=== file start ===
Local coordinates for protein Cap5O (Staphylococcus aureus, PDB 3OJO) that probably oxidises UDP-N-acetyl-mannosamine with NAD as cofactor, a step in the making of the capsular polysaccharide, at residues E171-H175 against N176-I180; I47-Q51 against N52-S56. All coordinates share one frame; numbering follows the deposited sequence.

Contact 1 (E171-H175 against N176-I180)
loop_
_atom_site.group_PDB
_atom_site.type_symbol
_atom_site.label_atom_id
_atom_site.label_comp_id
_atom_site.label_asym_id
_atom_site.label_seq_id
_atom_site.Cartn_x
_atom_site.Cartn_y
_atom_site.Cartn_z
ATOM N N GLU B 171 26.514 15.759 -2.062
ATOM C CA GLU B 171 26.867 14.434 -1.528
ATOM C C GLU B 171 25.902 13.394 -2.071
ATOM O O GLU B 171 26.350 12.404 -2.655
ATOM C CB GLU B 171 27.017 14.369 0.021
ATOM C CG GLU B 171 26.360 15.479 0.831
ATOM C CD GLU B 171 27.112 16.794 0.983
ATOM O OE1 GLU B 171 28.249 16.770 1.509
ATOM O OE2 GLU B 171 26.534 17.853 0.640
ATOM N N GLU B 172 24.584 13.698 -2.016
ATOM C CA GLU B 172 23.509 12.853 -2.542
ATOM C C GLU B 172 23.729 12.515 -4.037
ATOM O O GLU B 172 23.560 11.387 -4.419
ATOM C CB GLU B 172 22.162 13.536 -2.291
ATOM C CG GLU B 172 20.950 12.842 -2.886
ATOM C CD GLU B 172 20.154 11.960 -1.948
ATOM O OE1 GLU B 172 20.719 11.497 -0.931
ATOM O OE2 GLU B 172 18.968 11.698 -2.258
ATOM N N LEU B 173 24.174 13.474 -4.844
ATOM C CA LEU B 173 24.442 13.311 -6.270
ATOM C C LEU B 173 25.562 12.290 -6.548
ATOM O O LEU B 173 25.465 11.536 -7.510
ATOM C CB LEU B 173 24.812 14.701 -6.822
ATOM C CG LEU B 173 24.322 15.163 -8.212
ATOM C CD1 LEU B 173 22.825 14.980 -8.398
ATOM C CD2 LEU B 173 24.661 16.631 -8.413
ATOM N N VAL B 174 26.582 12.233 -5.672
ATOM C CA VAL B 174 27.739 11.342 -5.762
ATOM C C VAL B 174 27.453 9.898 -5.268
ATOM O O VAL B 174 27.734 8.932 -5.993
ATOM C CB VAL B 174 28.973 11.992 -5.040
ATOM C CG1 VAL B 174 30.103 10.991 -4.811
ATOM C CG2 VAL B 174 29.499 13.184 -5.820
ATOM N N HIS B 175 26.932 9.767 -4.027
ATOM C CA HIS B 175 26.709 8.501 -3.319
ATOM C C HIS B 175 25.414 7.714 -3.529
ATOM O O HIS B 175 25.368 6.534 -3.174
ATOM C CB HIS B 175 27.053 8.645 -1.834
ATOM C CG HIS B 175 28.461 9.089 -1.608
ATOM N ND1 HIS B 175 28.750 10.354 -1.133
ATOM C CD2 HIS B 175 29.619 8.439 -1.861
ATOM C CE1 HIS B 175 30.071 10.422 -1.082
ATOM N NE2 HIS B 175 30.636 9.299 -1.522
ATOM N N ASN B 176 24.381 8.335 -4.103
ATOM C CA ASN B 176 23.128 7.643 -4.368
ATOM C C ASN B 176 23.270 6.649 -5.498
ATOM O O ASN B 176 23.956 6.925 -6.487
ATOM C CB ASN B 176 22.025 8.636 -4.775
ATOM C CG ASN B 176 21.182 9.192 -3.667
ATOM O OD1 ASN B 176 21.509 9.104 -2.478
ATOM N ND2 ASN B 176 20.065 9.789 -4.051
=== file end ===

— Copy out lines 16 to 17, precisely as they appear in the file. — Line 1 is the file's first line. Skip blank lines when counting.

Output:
ATOM O O GLU B 171 26.350 12.404 -2.655
ATOM C CB GLU B 171 27.017 14.369 0.021